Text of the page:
Official aid agencies and development banks were not set up to work directly with low-income communities. They were set up to work with and fund national governments. Bilateral aid agencies have to be accountable to the government that funds them (and beyond this to the voters who put the government into office). Multilateral development banks, such as the World Bank and the Asian, African and Inter-American Development Banks have to be accountable to the governments that sit on their boards – especially those that provide them with funding. These funding agencies have no direct accountability to low-income groups, even though these groups’ (unfulfilled) needs are what justifies these agencies’ work and funding.
Initially, it was assumed that international funding agencies would support national (recipient) governments to address these unfulfilled needs. It was also believed that stronger economies would lead, through increased incomes and larger government capacity, to, in turn, providing the basics – secure housing, water, sanitation, health care, education, the rule of law and political systems that were accountable and democratic. But this has not happened for a large and often growing number of urban dwellers. Perhaps aid agencies and development banks have actually inadvertently inhibited this process because national or city governments are focussed on maintaining links to their donors, international agencies, and not on being accountable to their own population.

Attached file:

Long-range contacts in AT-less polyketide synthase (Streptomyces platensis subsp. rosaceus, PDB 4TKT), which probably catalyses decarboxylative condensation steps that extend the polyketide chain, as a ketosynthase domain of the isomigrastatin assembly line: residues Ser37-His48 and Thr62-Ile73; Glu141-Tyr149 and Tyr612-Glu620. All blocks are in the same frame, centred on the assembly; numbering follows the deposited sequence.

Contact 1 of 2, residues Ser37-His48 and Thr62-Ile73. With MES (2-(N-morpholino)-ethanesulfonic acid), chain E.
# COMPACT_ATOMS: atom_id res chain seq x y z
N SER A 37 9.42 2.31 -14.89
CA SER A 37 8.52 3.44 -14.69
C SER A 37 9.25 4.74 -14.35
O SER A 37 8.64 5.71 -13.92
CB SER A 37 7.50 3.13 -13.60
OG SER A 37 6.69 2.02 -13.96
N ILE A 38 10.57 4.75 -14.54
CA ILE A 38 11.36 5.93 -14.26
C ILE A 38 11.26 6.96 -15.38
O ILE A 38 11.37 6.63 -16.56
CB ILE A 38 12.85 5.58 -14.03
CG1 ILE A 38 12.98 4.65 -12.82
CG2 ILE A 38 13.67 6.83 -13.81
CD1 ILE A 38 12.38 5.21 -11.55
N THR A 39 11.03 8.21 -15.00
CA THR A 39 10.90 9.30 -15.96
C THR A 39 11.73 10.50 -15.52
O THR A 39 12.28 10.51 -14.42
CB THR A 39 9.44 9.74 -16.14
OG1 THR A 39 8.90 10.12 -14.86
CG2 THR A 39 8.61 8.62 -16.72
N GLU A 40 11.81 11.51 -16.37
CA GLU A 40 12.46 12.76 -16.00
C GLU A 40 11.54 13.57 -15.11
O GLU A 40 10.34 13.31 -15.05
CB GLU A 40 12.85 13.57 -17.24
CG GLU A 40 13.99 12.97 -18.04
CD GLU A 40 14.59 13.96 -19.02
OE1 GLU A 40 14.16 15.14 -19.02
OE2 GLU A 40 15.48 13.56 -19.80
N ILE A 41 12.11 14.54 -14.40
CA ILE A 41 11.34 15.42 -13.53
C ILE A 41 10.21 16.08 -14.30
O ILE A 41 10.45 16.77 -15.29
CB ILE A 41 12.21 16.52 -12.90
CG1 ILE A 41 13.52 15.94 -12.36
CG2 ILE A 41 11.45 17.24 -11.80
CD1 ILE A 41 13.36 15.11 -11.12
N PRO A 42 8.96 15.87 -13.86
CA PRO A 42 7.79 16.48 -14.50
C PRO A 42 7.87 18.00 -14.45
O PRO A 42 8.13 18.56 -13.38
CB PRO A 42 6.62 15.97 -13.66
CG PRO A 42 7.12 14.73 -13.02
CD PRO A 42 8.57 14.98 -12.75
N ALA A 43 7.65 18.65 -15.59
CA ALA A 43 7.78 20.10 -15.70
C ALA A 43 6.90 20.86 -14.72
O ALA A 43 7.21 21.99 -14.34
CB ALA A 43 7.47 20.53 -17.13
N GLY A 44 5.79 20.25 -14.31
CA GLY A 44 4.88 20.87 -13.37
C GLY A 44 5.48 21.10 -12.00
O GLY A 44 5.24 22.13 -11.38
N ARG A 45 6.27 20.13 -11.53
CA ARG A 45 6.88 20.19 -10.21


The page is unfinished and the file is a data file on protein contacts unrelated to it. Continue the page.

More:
If large, centralized development assistance agencies cannot work directly with urban poor groups and their community organizations, can they learn to work with and through intermediary institutions, which are on the ground financing, working with and accountable to urban poor groups?
ACCA sees these people and the grassroots organizations they form as the basis for urban development. The collective initiatives that it has supported draw on their ingenuity, their capacities and their contacts (that help leverage additional local support). Over time these initiatives support the growth of their collective political power to change both how city and local governments work, and how governments work with them.
The October 2012 issue of the journal Environment and Urbanization has papers examining different aspects the ACCA Programme – including how it evolved, how it uses finance to unlock potentials of community action and engagement with local government, what it supports on the ground and how this contributes to larger-scale social change.
Originally published by IIED